If anything, the detractors online seem to go after how expensive it is, but honestly for a one-off, I think the restaurant is pretty good, as well as the great atmosphere dining al-fresco.

I might say different if I was dining indoors in the air-conditioned area!

Day 3

Please Don’t Tell Khaoyai

You’ll start to realise there isn’t a whole lot interesting to do in Khao Yai besides eating and relaxing, but one can’t make it out here without visiting the sprawling National Park.

Before that, fuel up and grab coffee at Please Don’t Tell Khaoyai, a cosy cafe also in the valley with a long table outdoors that faces the lush vegetation around.

Again, the food menu here isn’t extensive, but there are plenty drinks on offer here.

The food was an odd mix of western and Thai cuisine, so I stuck to the safer, typical brunch options which were decent though not amazing.

When we arrived first thing in the morning, the cafe wasn’t busy at all, but closer towards noon, the indoor seating started to really fill up.

Haew Su Wat Waterfall


After which, strap in for a long drive into the dense, thick jungle of the Khao Yai National Park.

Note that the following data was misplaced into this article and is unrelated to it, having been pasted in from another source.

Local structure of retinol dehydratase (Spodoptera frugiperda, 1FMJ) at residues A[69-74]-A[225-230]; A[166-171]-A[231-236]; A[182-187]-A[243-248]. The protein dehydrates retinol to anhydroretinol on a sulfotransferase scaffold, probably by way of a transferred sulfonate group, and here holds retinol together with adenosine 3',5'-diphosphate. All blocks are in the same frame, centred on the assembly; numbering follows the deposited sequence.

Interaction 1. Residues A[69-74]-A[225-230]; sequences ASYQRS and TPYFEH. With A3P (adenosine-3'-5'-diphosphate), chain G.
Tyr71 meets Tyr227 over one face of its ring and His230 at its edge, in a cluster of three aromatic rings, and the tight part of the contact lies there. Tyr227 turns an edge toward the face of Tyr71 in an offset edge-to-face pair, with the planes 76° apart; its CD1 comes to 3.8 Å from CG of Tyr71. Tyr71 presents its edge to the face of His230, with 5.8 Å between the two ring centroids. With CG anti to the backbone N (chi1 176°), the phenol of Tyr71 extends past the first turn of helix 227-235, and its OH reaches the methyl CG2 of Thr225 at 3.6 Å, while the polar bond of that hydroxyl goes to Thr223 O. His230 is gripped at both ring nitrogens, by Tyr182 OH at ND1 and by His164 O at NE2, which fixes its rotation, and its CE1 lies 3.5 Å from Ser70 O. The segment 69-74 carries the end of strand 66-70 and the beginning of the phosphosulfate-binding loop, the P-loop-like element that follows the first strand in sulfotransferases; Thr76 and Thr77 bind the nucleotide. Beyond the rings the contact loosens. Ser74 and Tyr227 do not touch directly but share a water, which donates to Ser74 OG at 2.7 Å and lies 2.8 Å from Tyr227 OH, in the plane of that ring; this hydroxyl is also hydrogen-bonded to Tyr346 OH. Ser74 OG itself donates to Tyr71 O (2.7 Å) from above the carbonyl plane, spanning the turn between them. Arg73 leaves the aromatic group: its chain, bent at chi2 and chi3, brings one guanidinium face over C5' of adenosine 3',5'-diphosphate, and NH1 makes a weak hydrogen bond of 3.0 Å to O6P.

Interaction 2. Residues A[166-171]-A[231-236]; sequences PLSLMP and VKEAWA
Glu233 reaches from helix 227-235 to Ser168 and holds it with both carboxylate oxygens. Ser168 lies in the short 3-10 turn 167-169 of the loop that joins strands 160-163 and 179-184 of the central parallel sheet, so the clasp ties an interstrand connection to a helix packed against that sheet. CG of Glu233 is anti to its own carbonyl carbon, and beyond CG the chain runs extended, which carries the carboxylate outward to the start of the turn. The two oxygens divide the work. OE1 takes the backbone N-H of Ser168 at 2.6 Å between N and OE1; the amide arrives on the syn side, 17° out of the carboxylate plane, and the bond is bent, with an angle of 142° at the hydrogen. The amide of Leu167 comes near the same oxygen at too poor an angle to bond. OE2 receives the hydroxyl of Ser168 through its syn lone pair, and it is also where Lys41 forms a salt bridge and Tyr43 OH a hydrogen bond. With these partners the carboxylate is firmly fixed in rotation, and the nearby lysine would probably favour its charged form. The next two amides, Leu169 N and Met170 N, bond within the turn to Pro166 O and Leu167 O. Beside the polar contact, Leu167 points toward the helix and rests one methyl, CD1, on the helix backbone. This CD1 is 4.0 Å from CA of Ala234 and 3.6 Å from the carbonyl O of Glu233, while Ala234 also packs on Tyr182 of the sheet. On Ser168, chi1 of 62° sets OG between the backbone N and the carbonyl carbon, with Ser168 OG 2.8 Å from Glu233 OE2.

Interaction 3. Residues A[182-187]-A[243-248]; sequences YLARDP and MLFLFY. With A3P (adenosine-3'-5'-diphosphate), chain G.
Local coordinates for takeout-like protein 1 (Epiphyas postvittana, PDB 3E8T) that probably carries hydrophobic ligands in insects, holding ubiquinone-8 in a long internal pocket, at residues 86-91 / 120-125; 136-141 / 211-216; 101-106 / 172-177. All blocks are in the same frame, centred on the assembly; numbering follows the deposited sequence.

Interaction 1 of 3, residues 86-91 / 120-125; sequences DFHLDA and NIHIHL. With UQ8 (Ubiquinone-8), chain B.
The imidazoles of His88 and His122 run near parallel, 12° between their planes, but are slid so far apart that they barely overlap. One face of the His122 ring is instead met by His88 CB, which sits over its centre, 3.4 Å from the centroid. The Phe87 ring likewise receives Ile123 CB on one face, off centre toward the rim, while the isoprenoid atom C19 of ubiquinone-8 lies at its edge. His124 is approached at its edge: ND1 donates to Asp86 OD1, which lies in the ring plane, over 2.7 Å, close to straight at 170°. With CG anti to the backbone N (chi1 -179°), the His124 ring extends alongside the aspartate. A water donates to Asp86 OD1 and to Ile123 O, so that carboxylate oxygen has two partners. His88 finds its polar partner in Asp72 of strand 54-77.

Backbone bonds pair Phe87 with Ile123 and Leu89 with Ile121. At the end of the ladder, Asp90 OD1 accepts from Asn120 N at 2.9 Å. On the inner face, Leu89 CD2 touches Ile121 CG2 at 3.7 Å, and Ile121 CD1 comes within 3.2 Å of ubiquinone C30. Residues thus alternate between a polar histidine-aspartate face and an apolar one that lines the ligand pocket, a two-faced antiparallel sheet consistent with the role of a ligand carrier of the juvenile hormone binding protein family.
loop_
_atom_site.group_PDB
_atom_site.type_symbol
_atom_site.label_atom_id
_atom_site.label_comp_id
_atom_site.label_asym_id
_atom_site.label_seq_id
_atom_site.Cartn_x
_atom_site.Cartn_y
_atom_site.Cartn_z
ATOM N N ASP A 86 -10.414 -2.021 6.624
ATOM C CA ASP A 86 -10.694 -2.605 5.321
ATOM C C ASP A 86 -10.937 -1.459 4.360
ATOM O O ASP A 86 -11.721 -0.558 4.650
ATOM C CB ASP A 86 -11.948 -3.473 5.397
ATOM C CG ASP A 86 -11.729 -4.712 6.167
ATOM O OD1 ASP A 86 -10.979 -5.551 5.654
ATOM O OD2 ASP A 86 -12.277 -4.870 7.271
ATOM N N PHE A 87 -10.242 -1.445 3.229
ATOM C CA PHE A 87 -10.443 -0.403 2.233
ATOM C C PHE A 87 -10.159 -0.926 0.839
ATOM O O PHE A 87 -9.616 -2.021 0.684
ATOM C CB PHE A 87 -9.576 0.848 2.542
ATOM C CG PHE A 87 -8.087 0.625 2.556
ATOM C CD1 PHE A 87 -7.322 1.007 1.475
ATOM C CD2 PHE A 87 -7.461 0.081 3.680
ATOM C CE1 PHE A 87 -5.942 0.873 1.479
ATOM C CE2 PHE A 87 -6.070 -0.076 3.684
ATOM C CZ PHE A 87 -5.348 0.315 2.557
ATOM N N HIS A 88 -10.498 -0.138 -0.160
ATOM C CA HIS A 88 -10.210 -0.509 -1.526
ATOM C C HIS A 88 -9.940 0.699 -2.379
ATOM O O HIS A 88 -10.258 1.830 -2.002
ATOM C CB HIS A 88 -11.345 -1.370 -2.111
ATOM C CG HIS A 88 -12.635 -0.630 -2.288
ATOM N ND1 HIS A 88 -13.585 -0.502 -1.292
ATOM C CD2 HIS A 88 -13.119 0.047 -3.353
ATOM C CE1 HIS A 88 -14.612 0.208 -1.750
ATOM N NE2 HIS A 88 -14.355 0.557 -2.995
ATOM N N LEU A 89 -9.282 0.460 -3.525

Haew Su Wat Waterfall will be the closest highly-rated attraction within the National Park, which even then takes an hour from Please Don’t Tell Khaoyai.

You’ll first pass through a gantry where foreigners have to pay THB400 to enter the National Park each, and THB50 more for a car.

While this is admittedly really expensive for Thailand, it should be common knowledge by now that foreigners tend to pay incredibly inflated prices for a lot of things in Thailand, including visitor attractions, so you can decide for yourself if this is worth it.

Once you’re in and find yourself at the carpark of Haew Su Wat Waterfall, it’s a short hike down to the waterfall, and nowhere near as challenging as some of the hikes I attempted in Ko Samui chasing waterfalls and incredible view points.

Read: What to See & Do in Ko Samui

The stairs though steep, are actually stairs that have been carved out for hikers, and you can stop at the end to take a break anyway whilst admiring the falls.

If you’re here in the off season when rainfall levels are at their highest, the one good thing is that the falls will be pretty spectacular!